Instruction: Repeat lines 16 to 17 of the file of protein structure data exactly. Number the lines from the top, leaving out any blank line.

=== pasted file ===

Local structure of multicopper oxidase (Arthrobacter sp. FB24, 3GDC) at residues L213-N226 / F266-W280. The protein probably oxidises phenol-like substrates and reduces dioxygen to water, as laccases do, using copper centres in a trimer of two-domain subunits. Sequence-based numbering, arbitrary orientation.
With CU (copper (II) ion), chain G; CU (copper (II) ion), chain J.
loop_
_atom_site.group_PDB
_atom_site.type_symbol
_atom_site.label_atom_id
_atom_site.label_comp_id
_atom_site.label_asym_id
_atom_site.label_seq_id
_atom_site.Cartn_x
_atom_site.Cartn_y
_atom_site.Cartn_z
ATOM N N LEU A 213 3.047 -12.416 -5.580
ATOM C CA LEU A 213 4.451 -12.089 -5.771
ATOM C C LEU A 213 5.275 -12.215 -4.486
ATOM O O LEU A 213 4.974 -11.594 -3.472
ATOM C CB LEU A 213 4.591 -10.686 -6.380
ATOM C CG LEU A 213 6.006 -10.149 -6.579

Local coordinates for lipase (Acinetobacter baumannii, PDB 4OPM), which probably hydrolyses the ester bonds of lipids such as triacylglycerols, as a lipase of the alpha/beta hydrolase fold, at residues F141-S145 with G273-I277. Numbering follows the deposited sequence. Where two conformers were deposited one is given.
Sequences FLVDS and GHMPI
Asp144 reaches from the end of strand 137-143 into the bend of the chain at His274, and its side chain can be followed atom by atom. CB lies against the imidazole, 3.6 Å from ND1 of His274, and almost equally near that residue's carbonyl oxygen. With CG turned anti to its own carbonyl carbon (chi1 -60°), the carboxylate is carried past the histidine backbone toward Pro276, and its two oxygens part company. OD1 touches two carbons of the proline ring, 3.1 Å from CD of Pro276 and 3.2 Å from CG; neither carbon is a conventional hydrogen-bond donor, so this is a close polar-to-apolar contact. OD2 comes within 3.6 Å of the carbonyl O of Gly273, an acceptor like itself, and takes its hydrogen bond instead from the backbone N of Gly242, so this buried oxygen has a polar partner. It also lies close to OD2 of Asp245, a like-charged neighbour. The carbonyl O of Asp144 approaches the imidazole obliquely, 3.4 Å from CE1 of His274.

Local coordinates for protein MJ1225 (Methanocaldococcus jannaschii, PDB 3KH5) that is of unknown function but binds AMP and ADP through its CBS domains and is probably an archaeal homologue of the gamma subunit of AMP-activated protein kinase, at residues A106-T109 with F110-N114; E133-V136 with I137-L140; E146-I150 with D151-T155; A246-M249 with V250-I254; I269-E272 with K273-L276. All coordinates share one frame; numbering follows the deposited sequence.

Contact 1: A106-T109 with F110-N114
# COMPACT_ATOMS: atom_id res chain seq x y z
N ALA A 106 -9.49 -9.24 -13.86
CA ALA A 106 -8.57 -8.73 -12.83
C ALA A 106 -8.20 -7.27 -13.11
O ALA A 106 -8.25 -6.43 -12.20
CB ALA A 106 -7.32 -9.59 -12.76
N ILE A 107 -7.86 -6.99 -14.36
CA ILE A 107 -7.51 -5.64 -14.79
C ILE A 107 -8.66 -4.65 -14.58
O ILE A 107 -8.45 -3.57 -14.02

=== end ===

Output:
ATOM O O LEU A 213 4.974 -11.594 -3.472
ATOM C CB LEU A 213 4.591 -10.686 -6.380